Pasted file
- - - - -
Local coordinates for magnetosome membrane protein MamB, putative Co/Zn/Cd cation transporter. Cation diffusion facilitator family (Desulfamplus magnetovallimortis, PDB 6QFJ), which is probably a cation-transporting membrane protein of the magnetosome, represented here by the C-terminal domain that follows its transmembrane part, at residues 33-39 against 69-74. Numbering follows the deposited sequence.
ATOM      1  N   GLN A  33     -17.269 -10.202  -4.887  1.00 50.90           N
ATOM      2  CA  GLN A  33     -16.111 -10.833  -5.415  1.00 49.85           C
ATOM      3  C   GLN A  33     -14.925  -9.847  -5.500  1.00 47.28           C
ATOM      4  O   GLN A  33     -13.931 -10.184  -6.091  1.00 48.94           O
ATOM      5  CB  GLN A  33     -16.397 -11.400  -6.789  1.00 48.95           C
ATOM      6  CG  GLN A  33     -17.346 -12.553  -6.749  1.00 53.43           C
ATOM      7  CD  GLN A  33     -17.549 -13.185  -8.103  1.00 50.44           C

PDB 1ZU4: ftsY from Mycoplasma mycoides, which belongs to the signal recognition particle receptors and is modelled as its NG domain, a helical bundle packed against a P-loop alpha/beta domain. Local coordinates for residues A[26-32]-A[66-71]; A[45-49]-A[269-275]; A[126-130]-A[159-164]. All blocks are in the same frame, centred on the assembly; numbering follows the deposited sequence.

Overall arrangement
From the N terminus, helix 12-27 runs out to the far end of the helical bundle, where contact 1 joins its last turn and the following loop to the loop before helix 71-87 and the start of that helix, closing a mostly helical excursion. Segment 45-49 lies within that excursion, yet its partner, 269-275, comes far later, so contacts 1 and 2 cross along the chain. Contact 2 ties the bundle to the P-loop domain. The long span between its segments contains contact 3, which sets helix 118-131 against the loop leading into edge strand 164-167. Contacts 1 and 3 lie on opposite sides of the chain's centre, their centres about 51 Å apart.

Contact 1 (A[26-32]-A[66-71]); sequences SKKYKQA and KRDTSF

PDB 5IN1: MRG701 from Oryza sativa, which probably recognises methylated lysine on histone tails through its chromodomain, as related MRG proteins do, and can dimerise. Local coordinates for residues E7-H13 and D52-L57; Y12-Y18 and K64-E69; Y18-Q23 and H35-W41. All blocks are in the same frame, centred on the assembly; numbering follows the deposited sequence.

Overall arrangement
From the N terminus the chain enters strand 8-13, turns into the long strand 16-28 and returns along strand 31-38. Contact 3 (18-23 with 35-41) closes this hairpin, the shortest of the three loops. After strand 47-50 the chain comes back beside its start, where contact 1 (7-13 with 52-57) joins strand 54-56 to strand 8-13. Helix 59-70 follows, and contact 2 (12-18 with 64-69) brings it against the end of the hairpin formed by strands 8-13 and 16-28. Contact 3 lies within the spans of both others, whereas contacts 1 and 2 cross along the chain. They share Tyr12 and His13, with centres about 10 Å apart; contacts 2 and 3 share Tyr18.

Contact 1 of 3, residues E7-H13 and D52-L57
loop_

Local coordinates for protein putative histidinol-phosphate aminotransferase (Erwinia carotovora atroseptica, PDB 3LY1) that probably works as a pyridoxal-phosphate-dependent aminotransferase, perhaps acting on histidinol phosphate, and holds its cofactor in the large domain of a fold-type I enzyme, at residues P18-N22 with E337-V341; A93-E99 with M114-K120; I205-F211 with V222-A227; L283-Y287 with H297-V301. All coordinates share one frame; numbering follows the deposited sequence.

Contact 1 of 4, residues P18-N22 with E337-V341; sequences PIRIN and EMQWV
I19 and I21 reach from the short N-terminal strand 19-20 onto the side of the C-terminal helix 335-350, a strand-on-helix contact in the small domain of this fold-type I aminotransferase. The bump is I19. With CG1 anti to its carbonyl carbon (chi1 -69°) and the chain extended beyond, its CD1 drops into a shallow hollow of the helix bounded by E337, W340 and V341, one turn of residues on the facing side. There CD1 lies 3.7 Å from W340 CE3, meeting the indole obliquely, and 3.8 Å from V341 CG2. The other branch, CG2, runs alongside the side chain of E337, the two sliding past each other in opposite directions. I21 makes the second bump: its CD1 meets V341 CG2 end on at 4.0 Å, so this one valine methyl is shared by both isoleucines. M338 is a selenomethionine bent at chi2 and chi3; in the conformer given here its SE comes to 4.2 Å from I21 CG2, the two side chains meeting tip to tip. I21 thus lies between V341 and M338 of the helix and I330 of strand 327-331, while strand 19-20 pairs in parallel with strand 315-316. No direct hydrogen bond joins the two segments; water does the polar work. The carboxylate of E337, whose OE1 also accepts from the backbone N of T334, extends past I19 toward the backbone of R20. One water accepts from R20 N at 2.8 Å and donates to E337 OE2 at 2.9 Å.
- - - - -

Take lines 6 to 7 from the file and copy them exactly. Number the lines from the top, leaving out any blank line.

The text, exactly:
ATOM      5  CB  GLN A  33     -16.397 -11.400  -6.789  1.00 48.95           C
ATOM      6  CG  GLN A  33     -17.346 -12.553  -6.749  1.00 53.43           C